Files and Downloads

Reviews of the Philips Pronto Pro TSU6000 and TSU7000 are below, here are files for these remotes:

Download my Philips ProntoPro NG TSU7000 PCF file: Version 2b includes the following devices: Onkyo TX-DS939, Sony HS-51, Philips DSR6000 DirecTv TiVo (code sets 0, 1, and 2), Hughes HR10-250 High Definition DirecTv TiVo (code sets 0, 1, and 2), Velodyne HGS 15 subwoofer, Microsoft Xbox, Windows Media Center Edition 2005, TheaterTek DVD, JVC 830u VCR, Toshiba SD2108 DVD Player, Marantz VPL-12s1 Projector, Toshiba CX35f60 35″ Television.

Download my Philips ProntoPro TSU6000 CCF file: Version 8 Includes the following devices: Onkyo TX-DS939, Philips DSR6000 DirecTv TiVo (code set 0), Velodyne HGS 15 subwoofer, Microsoft Xbox, JVC 830u VCR, Toshiba SD2108 DVD Player, Marantz VPL-12s1 Projector, Toshiba CX35f60 35″ Television.

Download my Sony VPL-HS51 / VPL-HS50 PCF file: (Requires ProntoProEdit NG 2.0 or later.) Contains all discrete remote control commands, many of which were not previously documented (hue, sharpness, color, status on / off / show, DDE toggle, picture mute toggle, etc.). Also contains the entire 256 code command set from which the new commands were found. (Code set created using MakeHex and IRPanels, see this thread on RemoteCentral for details.)

Download the 256 color pallet for ProntoProEdit: This pallet is used for creating full color icons in Adobe Photoshop, Paint Shop Pro, or many other image editing programs. Otherwise, use the 215 color web-safe pallet. (Note: Pronto Edit and the Pronto emulator will not show all 256 colors. However, the Tonto editor and the ProntoPro remote display all 256.)

Quick Review: Philips ProntoPro NG TSU7000

The screen on this remote is absolutely beautiful. I was very impressed by the appearance of this remote as soon as I started using it. ProntoProNG Edit was very similar to previous versions and I had a working PCF file after after about an hour of importing and editing my older 6000 CCF file. However, there were some minor annoyances that I found about the 7000 that were not issues with the 6000. Here a list of the good and bad:

Improvement Highlights of the 7000 over the 6000:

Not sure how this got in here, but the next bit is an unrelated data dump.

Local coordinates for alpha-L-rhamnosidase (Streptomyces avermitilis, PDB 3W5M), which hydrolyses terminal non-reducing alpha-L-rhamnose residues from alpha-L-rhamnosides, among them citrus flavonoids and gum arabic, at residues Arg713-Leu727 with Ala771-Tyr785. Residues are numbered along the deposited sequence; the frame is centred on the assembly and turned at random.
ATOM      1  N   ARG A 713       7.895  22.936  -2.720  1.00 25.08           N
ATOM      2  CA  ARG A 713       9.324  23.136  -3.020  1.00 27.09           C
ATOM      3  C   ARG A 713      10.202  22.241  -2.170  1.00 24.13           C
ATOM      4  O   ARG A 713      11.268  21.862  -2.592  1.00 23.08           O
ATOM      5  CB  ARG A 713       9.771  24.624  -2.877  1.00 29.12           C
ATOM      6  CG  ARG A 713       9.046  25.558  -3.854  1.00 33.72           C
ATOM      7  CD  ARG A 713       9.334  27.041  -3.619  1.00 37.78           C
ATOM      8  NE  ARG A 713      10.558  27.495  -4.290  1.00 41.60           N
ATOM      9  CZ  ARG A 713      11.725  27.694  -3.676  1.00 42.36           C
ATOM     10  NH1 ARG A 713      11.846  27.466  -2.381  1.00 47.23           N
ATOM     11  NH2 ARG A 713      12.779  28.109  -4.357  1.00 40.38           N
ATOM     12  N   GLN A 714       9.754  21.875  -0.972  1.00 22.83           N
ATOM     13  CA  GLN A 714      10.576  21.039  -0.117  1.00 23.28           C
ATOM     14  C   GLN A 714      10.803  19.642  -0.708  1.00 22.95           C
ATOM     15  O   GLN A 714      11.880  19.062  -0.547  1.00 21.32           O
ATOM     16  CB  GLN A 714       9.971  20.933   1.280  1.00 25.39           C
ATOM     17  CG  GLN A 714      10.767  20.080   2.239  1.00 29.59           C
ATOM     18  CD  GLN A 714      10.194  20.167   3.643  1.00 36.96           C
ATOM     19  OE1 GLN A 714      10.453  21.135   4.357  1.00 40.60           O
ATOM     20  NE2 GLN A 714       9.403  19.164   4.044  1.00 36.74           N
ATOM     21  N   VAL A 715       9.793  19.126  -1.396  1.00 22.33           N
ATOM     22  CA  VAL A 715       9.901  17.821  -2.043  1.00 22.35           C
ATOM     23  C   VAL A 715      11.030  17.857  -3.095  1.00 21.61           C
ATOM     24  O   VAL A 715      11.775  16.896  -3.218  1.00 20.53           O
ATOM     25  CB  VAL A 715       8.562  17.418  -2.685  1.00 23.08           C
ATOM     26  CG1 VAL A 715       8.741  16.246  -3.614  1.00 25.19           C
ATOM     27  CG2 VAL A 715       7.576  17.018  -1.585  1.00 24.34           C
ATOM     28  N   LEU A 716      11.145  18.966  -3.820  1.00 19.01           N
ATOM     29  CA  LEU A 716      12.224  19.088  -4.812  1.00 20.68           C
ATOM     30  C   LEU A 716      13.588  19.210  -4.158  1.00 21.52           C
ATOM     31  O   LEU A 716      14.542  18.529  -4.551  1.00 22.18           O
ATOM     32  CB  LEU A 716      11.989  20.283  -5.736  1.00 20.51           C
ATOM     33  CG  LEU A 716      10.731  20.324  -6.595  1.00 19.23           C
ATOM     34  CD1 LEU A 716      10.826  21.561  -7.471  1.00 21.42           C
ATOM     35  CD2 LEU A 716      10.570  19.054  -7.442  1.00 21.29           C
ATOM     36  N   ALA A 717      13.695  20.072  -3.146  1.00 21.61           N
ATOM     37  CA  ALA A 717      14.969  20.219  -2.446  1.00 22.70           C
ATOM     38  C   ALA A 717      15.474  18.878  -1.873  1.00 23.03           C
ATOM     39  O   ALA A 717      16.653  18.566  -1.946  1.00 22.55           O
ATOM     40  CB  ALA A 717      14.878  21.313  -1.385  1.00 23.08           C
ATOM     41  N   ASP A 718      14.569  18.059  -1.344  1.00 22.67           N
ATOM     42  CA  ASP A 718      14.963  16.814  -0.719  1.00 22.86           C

• Much better high color screen with no banding (64,000 colors vs. 256 colors on the 6000)
  • More hard buttons
  • Alpha transparency and PNG image support for images and soft button on the screen for see-through effects
  • A ‘back’ command to send you to whichever screen you were previously using
  • Fully-editable screen, even the info/status section along the top
    Page jumps are faster
  • Buttons can now have multiple lines of text
  • Other various improvements have been incorporated with subsequent firmware updates, such as better RF support, command duration timers, and Windows Media Center “toggle key” remote support

Weaknesses of the 7000 as compared to the 6000:

  • The 9 buttons along the edge of the screen are quite difficult to distinguish from one another. It is difficult to use these 9 buttons without looking at the remote, which is difficult in the dark. This can be fixed by gluing pin heads to the top of the buttons (see this how-to), but why should you have to modify something you just spent several hundred dollars on?
  • The button backlight does not automatically illuminate. As stated before, the buttons are a little difficult to distinguish from one another by feel alone, as would be the case in a dark theater room. The only way to illuminate the button backlight is to press the button on the side of the remote. The 6000 did not have this problem nor does the new Marantz RC9500.
  • The pickup sensor can’t be fully configured to wake up the screen, the button backlights, both, or neither.